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rolland
04-23-2017, 02:52 AM
http://i291.photobucket.com/albums/ll291/rgh25/cam_zpsyhradatc.jpg
I am needing help setting up to make this cam, I have made cams in the past but not with this dwell. Normally I can use an off set in the four jaw chuck and get by but not in this case. I was thinking (not always good) in using the R/T in the mill but not sure there either. So any help would be greatly appreciated. I do tend to over think things from time to time and that may be true this time. It is for an Webster IC engine.

David Powell
04-23-2017, 04:15 AM
http://i291.photobucket.com/albums/ll291/rgh25/cam_zpsyhradatc.jpg
I am needing help setting up to make this cam, I have made cams in the past but not with this dwell. Normally I can use an off set in the four jaw chuck and get by but not in this case. I was thinking (not always good) in using the R/T in the mill but not sure there either. So any help would be greatly appreciated. I do tend to over think things from time to time and that may be true this time. It is for an Webster IC engine.
If you use a Rotary table on a milling machine you could make this cam quite simply. Take a piece of graph paper, draw the cam to scale as large as you can get on the paper, buy a clear plastic angle gauge ( as found in basic draughtsmans sets or better), set the gauge centre over the centre of the shaft and measure to the edge of the cam in the drawing with vernier calipers every 5 degrees. Scale that dimension down to full size, make a list, work out tool offset, ie if you use a 1/4" cutter add 1/8 " to every dimension. Make another list, Set up, cut blank and then file to smooth. IF you need better accuracy in the cam than you get this way don't ask me ! My cams worked for packaging machines. Regards David Powell.

Peter.
04-23-2017, 04:17 AM
Turn some 3/4" stock down to .712 in the lathe and bore the centre hole. Part off 1.5" long or so. Put it in the rotary table chuck on the mill, cut the two flats .281 from the centre and 62.4 degrees apart then mill the base circle. Back in the lathe to part off.

David Powell
04-23-2017, 04:27 AM
For the round part of the cam you can, of course simply cut that by turning the rotary table while the cutter contacts the work, for the non round part you just come in to the dimension you worked out and then take the cutter away before moving the rotary table and then return to the NEXT dimension. Hope this helps David Powell.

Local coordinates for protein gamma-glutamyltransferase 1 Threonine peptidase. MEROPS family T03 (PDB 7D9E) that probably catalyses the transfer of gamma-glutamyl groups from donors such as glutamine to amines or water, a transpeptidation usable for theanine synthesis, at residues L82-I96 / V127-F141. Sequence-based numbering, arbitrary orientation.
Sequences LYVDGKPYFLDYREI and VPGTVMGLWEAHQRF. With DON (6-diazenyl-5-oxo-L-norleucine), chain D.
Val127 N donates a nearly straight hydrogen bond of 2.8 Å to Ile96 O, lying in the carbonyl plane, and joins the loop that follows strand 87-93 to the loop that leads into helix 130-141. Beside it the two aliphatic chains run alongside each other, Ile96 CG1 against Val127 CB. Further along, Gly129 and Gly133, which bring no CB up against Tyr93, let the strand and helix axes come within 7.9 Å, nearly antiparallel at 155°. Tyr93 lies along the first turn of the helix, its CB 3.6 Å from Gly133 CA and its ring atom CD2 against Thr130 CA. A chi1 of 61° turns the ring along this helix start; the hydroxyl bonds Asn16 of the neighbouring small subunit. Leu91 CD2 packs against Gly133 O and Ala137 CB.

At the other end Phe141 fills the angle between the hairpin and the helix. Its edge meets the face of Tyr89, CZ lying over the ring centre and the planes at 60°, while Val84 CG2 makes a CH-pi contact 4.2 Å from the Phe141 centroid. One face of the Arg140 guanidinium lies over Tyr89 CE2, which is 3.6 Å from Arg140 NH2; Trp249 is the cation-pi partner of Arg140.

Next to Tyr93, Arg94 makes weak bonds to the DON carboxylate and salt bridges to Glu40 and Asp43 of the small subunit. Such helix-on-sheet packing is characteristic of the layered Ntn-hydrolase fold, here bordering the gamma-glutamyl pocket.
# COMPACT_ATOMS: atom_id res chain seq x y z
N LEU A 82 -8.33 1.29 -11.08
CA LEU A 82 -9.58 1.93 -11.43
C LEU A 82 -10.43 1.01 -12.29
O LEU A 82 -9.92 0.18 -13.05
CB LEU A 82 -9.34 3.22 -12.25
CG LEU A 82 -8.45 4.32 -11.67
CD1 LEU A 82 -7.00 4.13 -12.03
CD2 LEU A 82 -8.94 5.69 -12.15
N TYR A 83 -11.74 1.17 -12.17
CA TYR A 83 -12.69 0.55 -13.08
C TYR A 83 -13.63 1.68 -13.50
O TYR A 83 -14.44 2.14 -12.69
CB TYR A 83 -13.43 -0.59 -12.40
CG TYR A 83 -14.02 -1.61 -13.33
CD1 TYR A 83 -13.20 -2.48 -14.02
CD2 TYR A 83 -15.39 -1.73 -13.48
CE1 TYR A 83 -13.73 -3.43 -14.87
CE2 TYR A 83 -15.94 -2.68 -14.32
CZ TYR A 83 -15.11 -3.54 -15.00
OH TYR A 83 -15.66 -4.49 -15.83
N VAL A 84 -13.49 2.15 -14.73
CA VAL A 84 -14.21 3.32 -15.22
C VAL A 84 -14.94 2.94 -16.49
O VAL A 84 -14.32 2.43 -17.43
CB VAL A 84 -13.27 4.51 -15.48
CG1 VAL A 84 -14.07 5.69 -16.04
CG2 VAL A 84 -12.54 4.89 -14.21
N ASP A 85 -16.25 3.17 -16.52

chipmaker4130
04-23-2017, 10:38 AM
Brian Rupnow has a great method for using the RT and mill to make cams. Any slope/dwell you want, even different on each side of the lobe. Maybe he'll fill you in...

rolland
04-23-2017, 07:48 PM
It seems that the little things will cause you the most problems, I could not figure out why I could not get the stock to index correctly. Well it seems that I let the chuck on the R/T slip out off center I could not see the forest for the trees. Once everything was centered it all worked out right. Doing machine work is going to drive me around the bend one day. :p

tom_d
04-23-2017, 11:20 PM
Turn some 3/4" stock down to .712 in the lathe and bore the centre hole. Part off 1.5" long or so. Put it in the rotary table chuck on the mill, cut the two flats .281 from the centre and 62.4 degrees apart then mill the base circle. Back in the lathe to part off.

I'm curious how you calculated the 62.4 degrees.

Peter.
04-24-2017, 02:00 PM
I'm curious how you calculated the 62.4 degrees.

I drew it in CAD and used the measuring tool. Draftsight is free and quite easy to use to a basic standard.

jdunmyer
04-24-2017, 06:52 PM
I have another method that's much better if you need more than one cam:
Use a spin indexer in the vertical mill. You'll have a nice "handle" to hold the work instead of a wimpy clamp screw and you make it an appropriate length, then part off the cams. This works especially well when the cam is a quarter the size of the one shown.

Obviously, you need a mill, spin indexer, and 5C collets.

tom_d
04-24-2017, 10:09 PM
I drew it in CAD and used the measuring tool. Draftsight is free and quite easy to use to a basic standard.

Thanks for the tip. I will have to explore Draftsight. My reason for asking about the angle is that I tried crunching the numbers on paper and came up with 58.8 degrees rotation each direction from the part as drawn to make the flat surfaces. I might have transposed some numbers somewhere along the way.

boslab
04-25-2017, 07:15 AM
Perhaps irrelavent but a method I was showed is as follows, turn 2 buttons to minor dia, drill clearance hole for a screw, and harden, turn stock to major dia, then clamp the disk between the two minor dia buttons by means of a through bolt, file down the cam shape, works for one or two, old fashioned I know
Mark